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A pilot study on identification of perinatal depressive symptoms in mother-child health clinics: Community nurses can make a difference

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A pilot study on identification of perinatal depressive symptoms in mother-child health clinics: Community nurses can make a difference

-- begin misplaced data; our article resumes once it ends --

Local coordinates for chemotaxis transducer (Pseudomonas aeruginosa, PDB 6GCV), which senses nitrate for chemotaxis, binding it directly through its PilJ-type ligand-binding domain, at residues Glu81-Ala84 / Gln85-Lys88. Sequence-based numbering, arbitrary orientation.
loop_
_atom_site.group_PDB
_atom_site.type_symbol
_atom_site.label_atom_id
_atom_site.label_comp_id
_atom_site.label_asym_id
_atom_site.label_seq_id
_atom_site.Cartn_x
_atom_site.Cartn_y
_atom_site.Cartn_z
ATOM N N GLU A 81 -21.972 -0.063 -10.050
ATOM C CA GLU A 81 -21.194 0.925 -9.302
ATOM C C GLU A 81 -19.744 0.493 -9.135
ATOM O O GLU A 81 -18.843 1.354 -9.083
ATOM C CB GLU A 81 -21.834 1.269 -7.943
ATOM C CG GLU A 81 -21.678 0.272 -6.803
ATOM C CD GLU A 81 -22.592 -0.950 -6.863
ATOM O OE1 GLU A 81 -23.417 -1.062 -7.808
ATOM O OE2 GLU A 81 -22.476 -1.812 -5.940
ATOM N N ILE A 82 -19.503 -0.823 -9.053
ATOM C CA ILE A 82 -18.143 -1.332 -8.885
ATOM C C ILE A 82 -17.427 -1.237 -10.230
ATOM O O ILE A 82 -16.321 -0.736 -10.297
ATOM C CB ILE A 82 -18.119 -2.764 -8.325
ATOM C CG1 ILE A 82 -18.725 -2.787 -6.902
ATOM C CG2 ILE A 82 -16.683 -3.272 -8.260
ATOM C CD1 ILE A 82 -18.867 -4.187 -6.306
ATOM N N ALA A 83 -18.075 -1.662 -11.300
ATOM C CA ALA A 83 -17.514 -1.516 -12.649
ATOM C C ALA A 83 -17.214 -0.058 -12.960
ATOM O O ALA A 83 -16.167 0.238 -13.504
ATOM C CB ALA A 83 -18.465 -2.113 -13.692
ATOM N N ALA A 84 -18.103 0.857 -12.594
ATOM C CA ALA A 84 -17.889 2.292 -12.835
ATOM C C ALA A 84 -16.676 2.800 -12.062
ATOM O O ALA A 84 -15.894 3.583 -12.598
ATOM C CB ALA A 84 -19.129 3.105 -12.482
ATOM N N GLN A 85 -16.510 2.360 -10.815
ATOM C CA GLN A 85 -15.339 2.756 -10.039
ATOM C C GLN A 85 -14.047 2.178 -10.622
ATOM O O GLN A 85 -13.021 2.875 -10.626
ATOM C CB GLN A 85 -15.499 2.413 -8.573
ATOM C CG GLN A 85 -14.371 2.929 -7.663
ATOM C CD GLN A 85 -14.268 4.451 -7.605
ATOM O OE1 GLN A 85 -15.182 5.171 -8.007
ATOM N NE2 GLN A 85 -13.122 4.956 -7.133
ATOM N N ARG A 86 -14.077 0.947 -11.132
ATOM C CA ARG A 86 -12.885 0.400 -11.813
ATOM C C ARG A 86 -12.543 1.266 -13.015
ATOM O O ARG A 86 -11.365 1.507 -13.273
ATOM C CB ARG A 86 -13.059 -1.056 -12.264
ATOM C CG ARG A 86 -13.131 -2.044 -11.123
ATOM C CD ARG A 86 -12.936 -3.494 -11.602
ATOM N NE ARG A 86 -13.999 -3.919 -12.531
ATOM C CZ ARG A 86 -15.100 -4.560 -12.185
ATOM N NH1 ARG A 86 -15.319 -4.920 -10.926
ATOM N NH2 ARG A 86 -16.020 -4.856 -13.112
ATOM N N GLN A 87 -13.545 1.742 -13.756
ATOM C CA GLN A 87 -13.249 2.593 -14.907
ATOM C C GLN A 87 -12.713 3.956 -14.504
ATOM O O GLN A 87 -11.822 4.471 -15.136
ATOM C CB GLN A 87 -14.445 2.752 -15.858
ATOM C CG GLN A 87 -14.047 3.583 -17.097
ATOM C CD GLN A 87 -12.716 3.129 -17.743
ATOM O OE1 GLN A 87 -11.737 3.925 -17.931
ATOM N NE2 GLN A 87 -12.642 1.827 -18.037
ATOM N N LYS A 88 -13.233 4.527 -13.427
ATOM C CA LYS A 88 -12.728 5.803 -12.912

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  www.sciedu.ca/jnep Journal of Nursing Education and Practice, 2013, Vol. 3, No. 11 Published by Sciedu Press 1 ORIGINAL RESEARCH A pilot study on identification of perinatal depressive symptoms in mother-child health clinics: Community nurses can make a difference Saralee Glasser 1 , Dorit Appel 2 , Hannah Meiraz 2 , Giora Kaplan 1   1. Gertner Institute for Epidemiology and Health Policy Research, Sheba Medical Center, Ramat Gan, Israel. 2. Public Health Services, Ministry of Health, Jerusalem, Israel Correspondence: Saralee Glasser. Address: Gertner Institute for Epidemiology & Health Policy Research, Sheba Medical Center, Tel Hashomer, Israel, 52621. Email: saraleeg@gertner.health.gov.il.  Received: November 6, 2012  Accepted: January 16, 2013  Online Published: April 15, 2013 DOI:  10.5430/jnep.v3n11p1 URL:  http://dx.doi.org/10.5430/jnep.v3n11p1   Abstract Postpartum depression is a common and troubling phenomenon calling for identification, diagnosis and treatment. Community health nurses caring for pregnant and postpartum women can contribute to this process. The aim of this study was to evaluate a pilot program for identification of women suffering from, or at risk for postpartum depression. Screening was done with the Edinburgh Postpartum Depression Scale, and nurses provided supportive intervention where indicated. Analysis of a sub-group indicated that nurses’ intervention during pregnancy may contribute to lower rates of depressive symptoms postpartum. Screening and supportive intervention was feasible and acceptable to mothers and nurses. The Israel Ministry of Health has recommended expanding this program to all Mother-Child-Health clinics. Key words Postpartum depression, Maternal-child health care, Community nurse, Screening 1 Introduction In recent years there has been growing awareness of women’s health issues in general, and mental distress during pregnancy and postpartum, in particular. Although the birth of a baby is generally a happy occasion, it can also be a stressful one. Mothers suffer from various emotional upheavals following childbirth: from mild, non-pathological state of ‘postpartum blues’ lasting a few days, and noted in 50%-80% of deliveries, to depressive episodes lasting weeks or months, and to psychotic episodes, noted in 0.1%-0.2% of deliveries [1, 2] . Of these conditions, postpartum depression (PPD) is of particular concern to community health workers. The symptom profile is similar to depression occurring at other times in life, with the following prevailing symptoms: depressed mood, anhedonia, sleep disorders, appetite disorders, extreme fatigue, agitation, loss of concentration, excessive guilt, thoughts of self-inflicted harm, and may include rejection of the baby, thoughts of hurting the baby, stress, anxiety, and somatic features [3] . The prevalence of PPD, although varying according to definition and methodology, is estimated to be 10%-20% [4, 5] , with findings in this range reported from various studies in Israel [6, 7] and around the world [8-12] , making depression one of the  www.sciedu.ca/jnep Journal of Nursing Education and Practice, 2013, Vol. 3, No. 11  ISSN 1925-4040 E-ISSN 1925-4059 2 most prevalent complications of childbirth [4, 13, 14] . Both short- and long-term consequences of PPD are apparent for the woman herself [15-18] , and also for her infant/child [19-23] , her partner [24] , and other children in the family [25] . Despite the prevalence of the phenomenon and the frequency of contacts between women and health personnel during pregnancy and postpartum, most cases are not identified, diagnosed or treated  [26, 27] . Thus, the mother’s distress, as well as the potentially negative influences on the physical, emotional, and cognitive development of the baby, and on the entire family, often goes unnoticed and unattended. The prevalence, severity and consequences of PPD make early identification and intervention a high-priority case for action in the public health sector’s community services [28] . Programs in this framework have been reported in various countries [29-31] . In light of the findings of a prospective study of PPD in an Israeli cohort [6, 7] , the Public Health Services of the Israel Ministry of Health decided to develop a program for early and systematic identification of women with depressive symptoms during pregnancy and the postpartum period. Implementation was to be done at the Mother and Child Health Clinics (MCHC), which are community health centers, for several reasons: (1) the service is universal, with a broad network throughout the country; (2) 95% of the families in Israel use the services of the MCHC during and/or after pregnancy [32] ; (3) it is considered a non-stigmatic framework; and (4) the fact MCHC nurses come in frequent contact with mothers during this pivotal period of their lives provides the opportunity to offer professional assistance and support. The program aimed at improving the service provided to pregnant and postpartum women by means of early identification and intervention in cases reporting symptoms of depression. It was begun as a pilot project, in order to verify its feasibility and acceptability by both the nurses and the women in their care. The current paper presents a description and evaluation of the program. 2 Method 2.1 Design Descriptive study with quantitative and qualitative aspects. 2.2 Subjects Women attending six MCHC’s in different parts of the country participated in the pilot project. The research sample included all women attending these clinics during one year who were in the 26th week or more of pregnancy and/or approximately 6-8 weeks postpartum. 2.3 Variables Independent variable: Timing of measurement--during pregnancy or postpartum. Dependent variable: Depression as defined by score on the Edinburgh Postnatal Depression Scale [33] . 2.4 Instruments Depressive symptoms were assessed using the Edinburgh Postnatal Depression Scale (EPDS), a self-rating questionnaire that reflects the subject’s feelings over the past week [33] . The EPDS has been translated and validated in many languages and cultures including in the Hebrew version [8, 34, 35] . It has been found sensitive in identifying even mild cases of depression, making it especially relevant for community samples  [36, 37] . It includes 10 items, with scores ranging from 0-30. A score of >10 has been recommended for identifying women at-risk of depression in primary health services, while a score of >13 likely reflects moderate to severe depressive symptoms [3, 8, 38] .  www.sciedu.ca/jnep Journal of Nursing Education and Practice, 2013, Vol. 3, No. 11 Published by Sciedu Press 3 The program was monitored on: (a) forms listing all eligible women attending the clinics during the study period, whether or not they completed the EPDS; (b) forms for recording intervention activities provided by the nurses. A program evaluation questionnaire was prepared for nurses to complete, with a various aspects of their screening and support activities, rated on a 4-point likert scale with the following options: "to a very great extent," "to a great extent," "somewhat," and "not at all." In addition, the program was assessed qualitatively by means of open questions answered by the nurses in writing at the program's culmination. 2.5 Procedure Program Preparation:  Consent and cooperation were obtained from all relevant Ministry of Health departments, including the Public Health Division and Public Health Nursing Services. The Sheba Medical Center Helsinki Committee approved the program. Plans for interface between the Ministry’s Public Health and Mental Health services were established to provide professional backing and to treat cases, if necessary. Guidelines were established for nurses’ screening and supportive intervention activities. A 12-hour training program was conducted for MCHC nurses in the participating clinics, which included theoretical aspects of PPD, as well as review of all guidelines for the screening and intervention. Program Implementation:  All pregnant women attending participating clinics during the pilot program were offered an explanation of the program by the nurses and asked to participate, once from their 26th week of pregnancy and at approximately 6-8 weeks following delivery. Consenting women were given the EPDS to complete and the nurse then reviewed the questionnaire, calculated the score, and discussed the findings with the woman. If the score was >10, if the score for Question 10 was >0 (indicating thoughts of self-harm), or if the woman expressed apparent distress, regardless of the score, supportive intervention was begun according to the guidelines. Participating clinics were accompanied by Mental Health Coordinating Nurses, whose functions included: (1) counseling nurses on issues or questions relating to the program; (2) meeting at the clinic with women who scored >13 on the EPDS, and who agreed to such a meeting; and (3) determining the necessity of, and facilitating referral to the regional mental health care clinic. During the program’s implementation, meetings were held between the nurses and the team responsible for the program’s planning and implementation (S.G. and D.A) to discuss issues and problems that arose. At the conclusion of the program nurses completed an evaluation questionnaire. A final report of the program’s monitoring, evaluation and recommend- ations was presented to the directors of the Ministry of Health departments involved. 2.5 Statistical analysis Data was entered onto an Excel spreadsheet and converted to a SAS file. Analyses were conducted using the SAS 9.2 Version [35] on UNIX server, and a logic check program was designed for data cleaning. Discrete variables of timing (pregnancy/postpartum) and levels of EPDS score (0–9; 10–12; >13) were analyzed by chi square analysis, with a P  value of 0.05 considered significant. The nurses' evaluation questionnaire results are presented in terms of response percentages, and the qualitative aspects are presented as quotations and representative responses. 3 Results Due to the arbitrary start and finish dates of the program, 136 women participated during pregnancy only, 203 only postpartum, and 56 participated both during pregnancy and postpartum. Thus, a total of 395 mothers participated in the program, completing 451 EPDS forms. Acceptability:  A measure of the program’s feasibility was the willingness of attending women to participate, i.e. to complete the EPDS. It was found that rates of refusal varied among the clinics. In three of the clinics, 98.4% of the potential participants agreed (i.e. 1.6% refusal rate), as did 90.4% in the fourth clinic. However in two clinics (both in one  www.sciedu.ca/jnep Journal of Nursing Education and Practice, 2013, Vol. 3, No. 11  ISSN 1925-4040 E-ISSN 1925-4059 4 city), only slightly over half of those offered the EPDS (56.1%) consented. This refusal rate of 43.9% was apparently a result of the cultural composition of the population, which will be discussed below. Rates of Depressive Symptoms:  EPDS scores ranged from 0-22 in both periods. Over one-quarter of the pregnant women (26.5%) and 12.7% of the postpartum women scored above the cut-off of >10, with 13.5% and 5.4%, respectively, scoring >13 (see Table 1). The rates of EPDS >10 in the various clinics ranged from 9% to 20% in the postpartum period. However, since the program was not planned as a formal research study, and possible selection bias not controlled for, there was no attempt at this time to establish whether there were significant differences in these rates between the clinics. Table 1. EPDS Scores during Pregnancy and Postpartum EPDS Score Pregnancy N = 192 Postpartum N = 259 n (%) n (%) <10 141 (73.5) 226 (87.3) 10– 12 25 (13.0) 19 (7.3) >13 26 (13.5) 14 (5.4) Nurses’ Intervention:  Eighty-four (21.3%) of the 395 women who participated in the program received some sort of intervention by the nurse as a result of their responses to the EPDS. According to the nurses’ reports, these included 226 distinct activities, including 161 supportive counseling meetings at the clinic, 22 phone calls, 21 consultations with the Mental Health Coordinating Nurse, and ten home visits. Forty-one women were referred to other service providers, with 28 of these being referred to the Mental Health Coordinating Nurse. Rates of Postpartum Depressive Symptoms by Participation in the Program:  As noted, subject participation was determined solely by dates of the pilot project’s implementation. Thus, following the onset of the program a woman who came after delivery would have completed the EPDS in the postpartum period only, while a woman who reached the third trimester of her pregnancy towards the end of the program would only have completed the EPDS then and not postpartum. By the end of the project 56 women (clustered in the three clinics with lowest refusal rates) had been able to complete the EPDS both during pregnancy and postpartum. For these women, the opportunity was afforded for intervention to begin, if necessary, during pregnancy. Their postpartum EPDS scores were compared to the rate among women attending those same clinics who completed the EPDS only in the postpartum period, i.e., with no formal intervention. It was found that women in the former group reported lower rates of EPDS >10 (8.9% vs. 19.3%), as well as lower rates of EPDS >13 (1.8% vs. 9.6%) (see Table 2). While the differences were not statistically significant ( P =0.08 and 0.06 for EPDS >10 and >13, respectively), the trend is apparent. It should be stressed that there was no selection criteria for these groups other than the date on which the woman attended the clinic having occurred during the study period. Table 2. Postpartum Depressive Symptoms by Participation in the Program % EPDS > 13   % EPDS > 10   N   Time of Participation  1.8 8.9 56 Pregnancy & Postpartum   9.6 19.3 114 Postpartum only   0.06 0.08 P Nurses’ Evaluation:  Twenty-seven nurses responded to the evaluation questionnaire. Twenty-two of them (84.6% of the respondents; numbers vary slightly due to missing values) considered the 26th week of pregnancy as appropriate timing for EPDS screening (see Figure 1). Although there was no objection to the postpartum screen at 6-8 weeks per se, fewer agreed that it should be conducted in conjunction with the infant’s routine visit for inoculation (72%). Regarding the screening guidelines, all of the nurses considered them clear, and most (88%) found them helpful ‘to a great/very great extent’ in discussing the results with the women. Only four nurses expressed difficulty in presenting the EPDS and its purpose to the women, and three felt the screening posed a problem for themselves ‘to a great extent.’  www.sciedu.ca/jnep Journal of Nursing Education and Practice, 2013, Vol. 3, No. 11 Published by Sciedu Press 5   Figure 1.  Nurses’ Evaluation of PPD Screeening and Intervention Program Most nurses considered the intervention guidelines ‘very helpful’ in conducting the program (96%) and enabling them to provide support for the women in their care (84.6%). They all considered the backing of the Mental Health Consulting Nurse to be ‘extremely important’. However, when it came to referring women to mental health services if necessary, only one-third reported that women were willing. Regarding the future of the program, 60.9% of the respondents stated that they would be interested in continuing it within the context of their work, and over three-quarters (78.3%) would recommend it becoming part of the routine service provided by nurses in MCHC clinics. The qualitative aspect of the study was conducted during the summing-up meeting, when the nurses had the opportunity to more fully express their experiences and impressions of the program. Generally, they noted considerable satisfaction with the use of the EPDS, for example: “It is a great tool”; “The questionnaire allows asking more specific questions than before… and the mothers know to whom they can turn for help.” The nurses described the EPDS as a sensitive tool, affording identification of mothers with more subtle signs of depression, who do not outwardly appear depressed or suffering from dysfunction, and who would likely have gone unnoticed without use of the screening instrument: “A certain mother came to the clinic, all smiling, saying ‘everything’s OK.’ When she filled out the questionnaire, it was like opening a Pandora’s box. I was amazed; if there’s a problem, you just nudge it with the questionnaire, and it all comes out.” In addition, nurses noted that the EPDS provides legitimacy for the distress that mothers may experience postpartum: “When we use the tool, we legitimize to a mother that the postpartum depression is something that can happen.”